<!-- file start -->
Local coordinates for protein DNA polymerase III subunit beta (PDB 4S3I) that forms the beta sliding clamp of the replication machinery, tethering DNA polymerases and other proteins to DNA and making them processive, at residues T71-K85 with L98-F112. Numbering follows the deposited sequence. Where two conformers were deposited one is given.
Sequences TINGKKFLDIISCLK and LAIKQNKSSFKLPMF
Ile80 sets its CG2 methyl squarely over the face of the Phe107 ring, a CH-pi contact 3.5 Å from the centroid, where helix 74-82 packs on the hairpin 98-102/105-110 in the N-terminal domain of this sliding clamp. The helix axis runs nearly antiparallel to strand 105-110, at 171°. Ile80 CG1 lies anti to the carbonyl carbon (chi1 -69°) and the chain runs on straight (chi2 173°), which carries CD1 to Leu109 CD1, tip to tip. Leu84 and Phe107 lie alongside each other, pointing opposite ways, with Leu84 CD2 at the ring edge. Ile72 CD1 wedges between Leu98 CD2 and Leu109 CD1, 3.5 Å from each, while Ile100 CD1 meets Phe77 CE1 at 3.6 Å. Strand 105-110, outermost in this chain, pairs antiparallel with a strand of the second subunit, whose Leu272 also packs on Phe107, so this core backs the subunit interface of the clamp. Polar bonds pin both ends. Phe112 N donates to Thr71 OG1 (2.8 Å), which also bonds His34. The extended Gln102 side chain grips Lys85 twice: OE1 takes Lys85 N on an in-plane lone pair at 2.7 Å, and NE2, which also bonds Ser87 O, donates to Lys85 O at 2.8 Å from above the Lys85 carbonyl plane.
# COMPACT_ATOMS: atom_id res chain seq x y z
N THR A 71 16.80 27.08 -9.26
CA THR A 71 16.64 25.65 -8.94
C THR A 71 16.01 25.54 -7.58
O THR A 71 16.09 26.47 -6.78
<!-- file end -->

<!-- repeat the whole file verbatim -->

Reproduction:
Local coordinates for protein DNA polymerase III subunit beta (PDB 4S3I) that forms the beta sliding clamp of the replication machinery, tethering DNA polymerases and other proteins to DNA and making them processive, at residues T71-K85 with L98-F112. Numbering follows the deposited sequence. Where two conformers were deposited one is given.
Sequences TINGKKFLDIISCLK and LAIKQNKSSFKLPMF
Ile80 sets its CG2 methyl squarely over the face of the Phe107 ring, a CH-pi contact 3.5 Å from the centroid, where helix 74-82 packs on the hairpin 98-102/105-110 in the N-terminal domain of this sliding clamp. The helix axis runs nearly antiparallel to strand 105-110, at 171°. Ile80 CG1 lies anti to the carbonyl carbon (chi1 -69°) and the chain runs on straight (chi2 173°), which carries CD1 to Leu109 CD1, tip to tip. Leu84 and Phe107 lie alongside each other, pointing opposite ways, with Leu84 CD2 at the ring edge. Ile72 CD1 wedges between Leu98 CD2 and Leu109 CD1, 3.5 Å from each, while Ile100 CD1 meets Phe77 CE1 at 3.6 Å. Strand 105-110, outermost in this chain, pairs antiparallel with a strand of the second subunit, whose Leu272 also packs on Phe107, so this core backs the subunit interface of the clamp. Polar bonds pin both ends. Phe112 N donates to Thr71 OG1 (2.8 Å), which also bonds His34. The extended Gln102 side chain grips Lys85 twice: OE1 takes Lys85 N on an in-plane lone pair at 2.7 Å, and NE2, which also bonds Ser87 O, donates to Lys85 O at 2.8 Å from above the Lys85 carbonyl plane.
# COMPACT_ATOMS: atom_id res chain seq x y z
N THR A 71 16.80 27.08 -9.26
CA THR A 71 16.64 25.65 -8.94
C THR A 71 16.01 25.54 -7.58
O THR A 71 16.09 26.47 -6.78